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Patterson J allows claim for judicial review of planning permission for a crematorium on grounds of failure to have regard to an alternative site which avoided harm to great crested newts.

DATE: 30 Mar 2015

The Claimant and Interested Party each had planning applications before the Defendant which were capable of meeting an identified need for a crematorium in the area of Aylesbury. The judge held [87[that having regard to the potential of a development to impact on a European Protected Species, planning permission for a development should normally be granted if it is found acceptable on its planning merits unless in the local planning authority’s view the proposed development would be likely to offend article 12(1) of the Habitats Directive and unlikely to be licensed under the derogation powers. Whether a licence is likely to be granted is governed by Natural England guidance which provides that a licence to harm a protected species will only be granted where it is satisfied that there is no satisfactory alternative. Where, as here, the Claimant had before the Council an application for development of its own site which involved no adverse impact on protected species, that should have been brought to the attention of the Committee deciding the impugned planning application as a potential alternative.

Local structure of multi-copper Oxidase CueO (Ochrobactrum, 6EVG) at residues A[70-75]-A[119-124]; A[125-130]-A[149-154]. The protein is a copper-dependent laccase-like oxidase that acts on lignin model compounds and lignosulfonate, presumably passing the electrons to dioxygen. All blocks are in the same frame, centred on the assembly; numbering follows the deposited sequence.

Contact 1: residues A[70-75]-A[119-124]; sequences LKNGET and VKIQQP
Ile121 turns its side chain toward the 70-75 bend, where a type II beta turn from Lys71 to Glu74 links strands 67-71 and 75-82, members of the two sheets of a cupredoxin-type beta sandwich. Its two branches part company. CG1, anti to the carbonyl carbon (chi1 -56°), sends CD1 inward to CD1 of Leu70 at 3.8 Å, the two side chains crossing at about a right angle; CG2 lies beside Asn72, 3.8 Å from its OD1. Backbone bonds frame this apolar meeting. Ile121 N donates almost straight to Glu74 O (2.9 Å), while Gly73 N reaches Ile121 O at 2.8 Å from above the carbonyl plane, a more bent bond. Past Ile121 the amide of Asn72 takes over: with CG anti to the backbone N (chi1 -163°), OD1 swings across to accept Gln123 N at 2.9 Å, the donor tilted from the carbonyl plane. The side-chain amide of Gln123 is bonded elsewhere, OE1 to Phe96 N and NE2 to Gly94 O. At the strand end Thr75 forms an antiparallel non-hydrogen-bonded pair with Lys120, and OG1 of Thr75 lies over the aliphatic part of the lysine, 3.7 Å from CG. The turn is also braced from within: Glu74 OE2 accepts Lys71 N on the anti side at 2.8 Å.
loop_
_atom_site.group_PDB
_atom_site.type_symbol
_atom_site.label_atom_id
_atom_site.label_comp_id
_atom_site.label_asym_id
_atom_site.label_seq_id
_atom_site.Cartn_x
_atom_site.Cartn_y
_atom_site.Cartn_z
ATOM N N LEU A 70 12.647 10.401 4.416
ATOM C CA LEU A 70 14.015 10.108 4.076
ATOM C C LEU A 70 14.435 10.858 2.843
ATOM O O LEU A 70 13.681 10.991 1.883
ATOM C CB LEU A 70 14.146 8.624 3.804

Alex Goodman acted for the Claimant Westerleigh Group Limited.

 

Click here for the judgment.